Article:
Child sex abuse live streams rising at 'alarming rate' amid surge in 'cybersex trafficking'

May Bulman
Filipino children, usually under the age of 12, are forced to perform sex acts on themselves or each other, molested by an adult, or abused in other degrading ways [STOCK]: International Justice Mission

A new form of human trafficking that sees children forced to carry out sex acts while being live-streamed for paedophiles to watch online is growing at an “alarming rate”, a charity has warned.

Known as “cybersex trafficking”, the dark crime has become rampant in the Philippines, where police are receiving thousands of referrals every month and nearly 100 children have been rescued in the past year alone. Demand largely comes from Western paedophiles in places including the UK, Canada and the US.

It sees youngsters, usually under the age of 12, forced to perform sex acts on themselves or each other, molested by an adult, or abused in other degrading ways. The youngest victim reported was a two-month-old baby.

In a rescue mission last week, nine child victims aged between two and nine years old were rescued by Filipino authorities. It followed a referral from police in Canada after they discovered a Canadian man was paying a woman in the Philippines to view live-streamed sexual abuse of young children.

The arrested suspect allegedly produced and sent sexually explicit images of very young children via social media to paedophiles overseas in exchange for money.

She allegedly described sex acts that she would force the victims to do on themselves and on other children for the foreign customer watching online from abroad.

The suspect is also alleged to have told her online customers that she could sexually abuse children of any age and that the children could do whatever sex act the customer wanted until the children cried in pain.

She even allegedly offered to sexually abuse a three month old baby in exchange for money but the baby was not found during the operation.

During the rescue mission, the suspect was caught by police in the act of offering to perform sex acts on her own eight-year-old daughter and “live-stream” those sex acts from her home.

The suspect was not poor, and had allegedly demanded thousands of pesos for every child sexual abuse show and had been doing this for several years. She lived in a four-room house with a large LED flat screen TV, two laptops, a tablet and an entertainment centre.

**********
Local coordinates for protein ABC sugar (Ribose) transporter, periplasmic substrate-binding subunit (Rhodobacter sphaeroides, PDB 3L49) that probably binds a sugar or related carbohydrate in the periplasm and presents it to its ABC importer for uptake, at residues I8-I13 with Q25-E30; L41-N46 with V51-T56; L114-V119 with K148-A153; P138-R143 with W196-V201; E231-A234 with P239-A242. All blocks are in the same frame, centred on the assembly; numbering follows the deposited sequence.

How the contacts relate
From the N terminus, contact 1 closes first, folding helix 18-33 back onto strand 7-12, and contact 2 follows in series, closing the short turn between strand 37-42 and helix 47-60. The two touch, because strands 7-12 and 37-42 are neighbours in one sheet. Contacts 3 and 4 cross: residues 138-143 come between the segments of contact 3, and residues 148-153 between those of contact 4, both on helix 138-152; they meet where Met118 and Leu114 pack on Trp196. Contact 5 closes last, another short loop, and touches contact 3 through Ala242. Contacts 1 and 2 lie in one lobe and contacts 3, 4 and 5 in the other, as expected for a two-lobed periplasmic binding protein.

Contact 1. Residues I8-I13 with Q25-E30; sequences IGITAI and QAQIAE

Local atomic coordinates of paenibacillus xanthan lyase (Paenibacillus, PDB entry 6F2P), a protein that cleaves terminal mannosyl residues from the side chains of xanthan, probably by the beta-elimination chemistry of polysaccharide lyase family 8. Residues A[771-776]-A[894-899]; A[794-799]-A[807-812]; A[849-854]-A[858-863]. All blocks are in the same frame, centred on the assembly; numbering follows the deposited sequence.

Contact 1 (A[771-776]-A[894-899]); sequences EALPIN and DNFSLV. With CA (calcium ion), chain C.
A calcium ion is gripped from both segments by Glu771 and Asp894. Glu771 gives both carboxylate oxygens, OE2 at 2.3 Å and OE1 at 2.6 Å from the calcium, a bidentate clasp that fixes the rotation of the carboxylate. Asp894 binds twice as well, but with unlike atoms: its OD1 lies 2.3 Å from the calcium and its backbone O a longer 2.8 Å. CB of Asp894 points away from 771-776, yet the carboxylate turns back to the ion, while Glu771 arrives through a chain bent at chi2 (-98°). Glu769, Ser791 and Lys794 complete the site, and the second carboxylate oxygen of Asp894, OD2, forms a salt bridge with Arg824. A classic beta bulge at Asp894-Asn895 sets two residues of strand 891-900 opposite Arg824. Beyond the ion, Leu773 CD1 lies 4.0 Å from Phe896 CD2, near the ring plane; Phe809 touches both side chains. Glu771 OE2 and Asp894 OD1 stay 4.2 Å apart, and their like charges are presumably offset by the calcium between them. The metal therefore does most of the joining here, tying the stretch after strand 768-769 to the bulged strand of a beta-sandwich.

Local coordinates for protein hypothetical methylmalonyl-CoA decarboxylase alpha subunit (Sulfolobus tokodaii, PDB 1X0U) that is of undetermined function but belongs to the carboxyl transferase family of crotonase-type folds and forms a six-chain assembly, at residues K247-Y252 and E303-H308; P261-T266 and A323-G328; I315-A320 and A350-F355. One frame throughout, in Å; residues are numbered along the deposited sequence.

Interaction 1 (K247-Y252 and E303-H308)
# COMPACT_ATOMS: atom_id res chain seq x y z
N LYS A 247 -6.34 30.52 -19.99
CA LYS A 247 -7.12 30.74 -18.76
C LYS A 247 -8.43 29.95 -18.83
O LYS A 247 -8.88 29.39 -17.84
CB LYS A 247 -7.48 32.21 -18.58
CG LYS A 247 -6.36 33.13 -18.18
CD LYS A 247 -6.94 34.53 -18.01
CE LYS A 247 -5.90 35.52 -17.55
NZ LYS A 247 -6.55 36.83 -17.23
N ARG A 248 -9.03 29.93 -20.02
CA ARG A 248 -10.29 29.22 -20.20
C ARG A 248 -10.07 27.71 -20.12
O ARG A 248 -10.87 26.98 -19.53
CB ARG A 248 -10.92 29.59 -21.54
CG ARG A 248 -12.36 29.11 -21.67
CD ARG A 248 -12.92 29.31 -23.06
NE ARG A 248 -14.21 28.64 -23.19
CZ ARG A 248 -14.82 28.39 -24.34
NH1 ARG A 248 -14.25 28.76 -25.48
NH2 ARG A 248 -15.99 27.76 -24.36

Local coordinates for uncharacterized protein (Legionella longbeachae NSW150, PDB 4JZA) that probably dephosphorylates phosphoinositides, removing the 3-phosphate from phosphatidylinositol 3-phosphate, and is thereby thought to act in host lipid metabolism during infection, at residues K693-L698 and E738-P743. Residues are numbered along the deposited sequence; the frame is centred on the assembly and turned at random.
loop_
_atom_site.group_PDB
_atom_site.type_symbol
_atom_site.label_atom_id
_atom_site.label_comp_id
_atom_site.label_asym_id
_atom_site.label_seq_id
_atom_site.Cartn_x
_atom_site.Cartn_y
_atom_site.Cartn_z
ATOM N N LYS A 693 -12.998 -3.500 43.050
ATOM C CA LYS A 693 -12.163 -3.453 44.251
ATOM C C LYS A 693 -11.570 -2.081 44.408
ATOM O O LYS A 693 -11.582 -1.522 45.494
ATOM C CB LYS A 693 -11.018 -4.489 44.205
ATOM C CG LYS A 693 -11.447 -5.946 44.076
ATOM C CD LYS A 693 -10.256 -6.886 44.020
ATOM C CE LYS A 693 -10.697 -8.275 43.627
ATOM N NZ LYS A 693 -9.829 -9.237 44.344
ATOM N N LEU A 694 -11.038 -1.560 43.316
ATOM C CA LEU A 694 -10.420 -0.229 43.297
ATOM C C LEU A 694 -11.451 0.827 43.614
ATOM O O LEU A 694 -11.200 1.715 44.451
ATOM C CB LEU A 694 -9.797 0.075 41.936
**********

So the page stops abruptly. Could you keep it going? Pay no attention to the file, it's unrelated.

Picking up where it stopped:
The International Justice Mission (IJM), a global organisation that protects poor communities from violence by partnering with local authorities, and helped facilitate the latest rescue of Filipino cybersex victims, has warned that the “disturbing” crime is fast-growing.

David Westlake, chief executive of the organisation’s UK branch, said: “Cybersex trafficking of children is a deeply disturbing global problem. Demand largely comes from Western paedophiles in places including the UK, Canada and the US.

“Increased global access to technology and the internet means that this dark crime is growing at an alarming rate. Filipino police alone are receiving thousands of referrals every month.

"International Justice Mission and Filipino police are urgently working with global police and intelligence sources from countries like the UK, US and Canada to help identify victims being abused and then rescue them.

“We urgently need more people to join us in the fight to stop traffickers from stealing the childhoods and innocence of Filipino children in this brutal way.”

Following the arrest of the suspect in the latest rescue, Philippines police superintendent Maria Sheila T Portento, from the Women and Children Protection Center (WCPC), said: “This operation is the clear message that WCPC wants to send to every facilitator/perpetrator of this crime.

“We mean business… that is, put you behind bars and make you accountable for every act of exploitation you commit and every dream of children you destroyed.”